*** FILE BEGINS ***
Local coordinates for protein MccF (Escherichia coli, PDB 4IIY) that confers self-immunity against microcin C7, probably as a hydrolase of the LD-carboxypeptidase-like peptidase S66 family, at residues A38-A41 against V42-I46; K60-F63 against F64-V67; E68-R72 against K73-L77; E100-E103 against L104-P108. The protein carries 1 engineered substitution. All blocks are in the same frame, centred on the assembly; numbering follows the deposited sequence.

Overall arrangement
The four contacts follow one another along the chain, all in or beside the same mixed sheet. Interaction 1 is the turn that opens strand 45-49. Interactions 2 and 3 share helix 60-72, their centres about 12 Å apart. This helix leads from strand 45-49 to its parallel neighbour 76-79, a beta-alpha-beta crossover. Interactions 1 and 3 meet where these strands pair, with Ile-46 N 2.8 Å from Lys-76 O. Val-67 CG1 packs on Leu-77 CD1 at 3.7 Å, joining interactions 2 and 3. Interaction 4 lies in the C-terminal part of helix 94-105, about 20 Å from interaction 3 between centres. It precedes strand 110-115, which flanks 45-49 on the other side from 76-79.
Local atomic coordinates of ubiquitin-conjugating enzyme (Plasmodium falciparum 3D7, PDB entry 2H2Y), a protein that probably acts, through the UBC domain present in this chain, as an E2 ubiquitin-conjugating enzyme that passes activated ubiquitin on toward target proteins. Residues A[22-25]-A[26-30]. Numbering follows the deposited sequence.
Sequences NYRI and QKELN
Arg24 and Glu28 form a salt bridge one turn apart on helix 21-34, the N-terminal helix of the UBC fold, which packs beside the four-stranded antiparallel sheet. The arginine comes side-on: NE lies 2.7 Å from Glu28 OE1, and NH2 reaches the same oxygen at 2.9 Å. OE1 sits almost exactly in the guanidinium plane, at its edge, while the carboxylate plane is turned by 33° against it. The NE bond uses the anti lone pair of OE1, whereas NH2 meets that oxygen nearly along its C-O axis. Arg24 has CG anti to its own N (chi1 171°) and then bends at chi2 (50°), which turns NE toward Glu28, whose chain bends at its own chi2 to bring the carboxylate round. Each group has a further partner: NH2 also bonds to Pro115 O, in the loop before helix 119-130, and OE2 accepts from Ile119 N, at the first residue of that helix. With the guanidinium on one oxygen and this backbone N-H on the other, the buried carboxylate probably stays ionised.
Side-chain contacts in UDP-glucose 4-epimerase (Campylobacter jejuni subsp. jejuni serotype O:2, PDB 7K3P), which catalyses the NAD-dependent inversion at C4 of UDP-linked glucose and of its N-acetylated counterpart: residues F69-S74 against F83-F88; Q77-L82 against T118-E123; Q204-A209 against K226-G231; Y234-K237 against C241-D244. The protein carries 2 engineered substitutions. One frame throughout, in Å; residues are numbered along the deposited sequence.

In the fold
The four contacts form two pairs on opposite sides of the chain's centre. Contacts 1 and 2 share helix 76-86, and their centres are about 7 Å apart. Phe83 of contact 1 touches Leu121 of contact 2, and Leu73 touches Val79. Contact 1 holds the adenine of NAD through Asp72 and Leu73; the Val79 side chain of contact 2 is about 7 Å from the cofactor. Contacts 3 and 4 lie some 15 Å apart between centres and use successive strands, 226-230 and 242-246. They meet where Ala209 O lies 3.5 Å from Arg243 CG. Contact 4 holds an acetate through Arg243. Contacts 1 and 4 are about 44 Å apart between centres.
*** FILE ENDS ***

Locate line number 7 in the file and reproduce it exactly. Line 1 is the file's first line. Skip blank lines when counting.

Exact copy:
Side-chain contacts in UDP-glucose 4-epimerase (Campylobacter jejuni subsp. jejuni serotype O:2, PDB 7K3P), which catalyses the NAD-dependent inversion at C4 of UDP-linked glucose and of its N-acetylated counterpart: residues F69-S74 against F83-F88; Q77-L82 against T118-E123; Q204-A209 against K226-G231; Y234-K237 against C241-D244. The protein carries 2 engineered substitutions. One frame throughout, in Å; residues are numbered along the deposited sequence.